But once the online mob decides not to accept whatever controversy is currently unfurling, there are immediate calls for the person in question to get canceled. And the language that is being used is unacceptable, intolerant and misguided.
Incidentally, this all happened on the same day that the inquest into the death of former Love Island presenter Caroline Flack was being held — another person who faced a torrent of abuse online after a domestic altercation with her boyfriend became a public soap-opera.
So where should we now draw the line between the truly deplorable actions of some and the victims of an insatiable internet mob? And why is the court of public opinion holding such sway?
A lack of due process doesn’t transform into a moral good just because you sometimes agree with those it sets in its sights.
Welcome to the world where splashy gestures and noisy dramatic “call-outs” are poor substitutes for genuine social reform
The great awokening
And there is more to cancel culture once you fall down its sinister rabbit hole. Welcome to the world where splashy gestures and noisy dramatic posts are poor substitutes for genuine social reform. The Great Awokening risks encouraging empty signals in the guise of actual progress. It is the balm of piety without having actually done anything much (except maybe tweaking your Insta selfie to a sultry black and white). Slackivism at its finest.
The fall of people like Harvey Weinstein is one example of how this collective tisk-tisking can work in a more positive way. His subsequent conviction was because people felt safer together to reveal en masse via the internet how they’d also been hurt by him.
But this mechanism worked only after the judicial system had failed those victims. The danger in using this method as a way of taking all people to task, is that it is morally ambiguous, with economic agendas and various power plays also at work behind the scenes.
We now live in a world where something as weak as liking the wrong tweet can strip you of your career. People are being fired for missteps that might have happened decades ago or aligning themselves with those who fall out of favour depending on the online temperature of the day.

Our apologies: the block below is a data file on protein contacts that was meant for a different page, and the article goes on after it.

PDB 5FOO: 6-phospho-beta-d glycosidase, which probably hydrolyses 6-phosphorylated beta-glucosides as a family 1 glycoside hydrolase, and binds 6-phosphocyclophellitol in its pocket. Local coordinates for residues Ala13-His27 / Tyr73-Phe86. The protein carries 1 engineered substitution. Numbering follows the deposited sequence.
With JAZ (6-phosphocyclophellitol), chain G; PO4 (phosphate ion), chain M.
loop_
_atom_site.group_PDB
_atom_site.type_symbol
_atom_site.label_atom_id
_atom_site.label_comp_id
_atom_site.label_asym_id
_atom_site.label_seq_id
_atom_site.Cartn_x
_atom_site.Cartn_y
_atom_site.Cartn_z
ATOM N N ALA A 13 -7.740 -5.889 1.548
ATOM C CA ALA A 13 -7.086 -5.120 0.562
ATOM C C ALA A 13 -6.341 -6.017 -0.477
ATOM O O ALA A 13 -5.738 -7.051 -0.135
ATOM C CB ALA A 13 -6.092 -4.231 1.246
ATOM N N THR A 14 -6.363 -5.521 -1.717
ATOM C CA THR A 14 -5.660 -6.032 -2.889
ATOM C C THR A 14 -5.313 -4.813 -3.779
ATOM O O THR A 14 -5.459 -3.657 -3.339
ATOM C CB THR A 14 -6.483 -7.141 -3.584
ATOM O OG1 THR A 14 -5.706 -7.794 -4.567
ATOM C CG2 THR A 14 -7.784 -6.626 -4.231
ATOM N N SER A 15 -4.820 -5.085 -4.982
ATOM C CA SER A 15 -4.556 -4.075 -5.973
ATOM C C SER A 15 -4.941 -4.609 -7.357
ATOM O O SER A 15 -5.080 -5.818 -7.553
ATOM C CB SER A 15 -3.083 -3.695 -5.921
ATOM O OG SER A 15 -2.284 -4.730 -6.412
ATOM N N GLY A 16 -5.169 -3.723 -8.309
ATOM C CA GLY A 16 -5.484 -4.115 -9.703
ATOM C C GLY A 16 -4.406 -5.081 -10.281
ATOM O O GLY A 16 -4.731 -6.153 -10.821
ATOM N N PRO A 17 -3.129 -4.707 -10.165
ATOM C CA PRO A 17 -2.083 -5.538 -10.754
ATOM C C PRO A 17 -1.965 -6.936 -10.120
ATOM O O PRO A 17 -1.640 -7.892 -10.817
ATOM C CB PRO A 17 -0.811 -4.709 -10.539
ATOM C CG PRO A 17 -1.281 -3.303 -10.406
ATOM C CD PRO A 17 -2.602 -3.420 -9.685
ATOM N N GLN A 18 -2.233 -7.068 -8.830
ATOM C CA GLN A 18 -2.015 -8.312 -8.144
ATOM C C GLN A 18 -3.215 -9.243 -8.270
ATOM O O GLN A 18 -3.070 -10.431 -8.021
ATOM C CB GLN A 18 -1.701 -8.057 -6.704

But there is no consistency. Have we already forgotten that Obama opposed same-sex marriage in 2008?
Being outraged is easy, but to direct it at the right person for the right reasons makes things a little more complicated.
Fear of saying what you want to say is now being replaced by carefully managed messaging that offends nobody… just in case. And the result is a dilution of actual helpful discourse, of conflict resolution, opposing views, and healthy arguement… maybe even education, respectful debate and genuine awakening. There’s now no room for learning or understanding, just a collective inability to probe further. It is the ultimate example of click and go.
The impetuous mob risks being blinded by their own self-righteousness. Being outraged is easy, but to direct it at the right person for the right reasons makes things a little more complicated. It is never as simple as right or wrong, and certainly not in 280 characters.
We all want to fight against what is wrong and set the right things right. And calling people out when they are wrong is often a brave and vital part of living in society.
But cancel culture is beginning to reek of settling old scores — of that rabid rush of power to the head becoming more of a motivator than any single cause alone. And when that starts descending into death threats against a celebrity then we know things have been taken a step too far.
Remember, hurt feelings don’t make you right. And as Laura Whitmore said herself, “you don’t have to tear down someone just to feel good about yourself”.
Image via TV now
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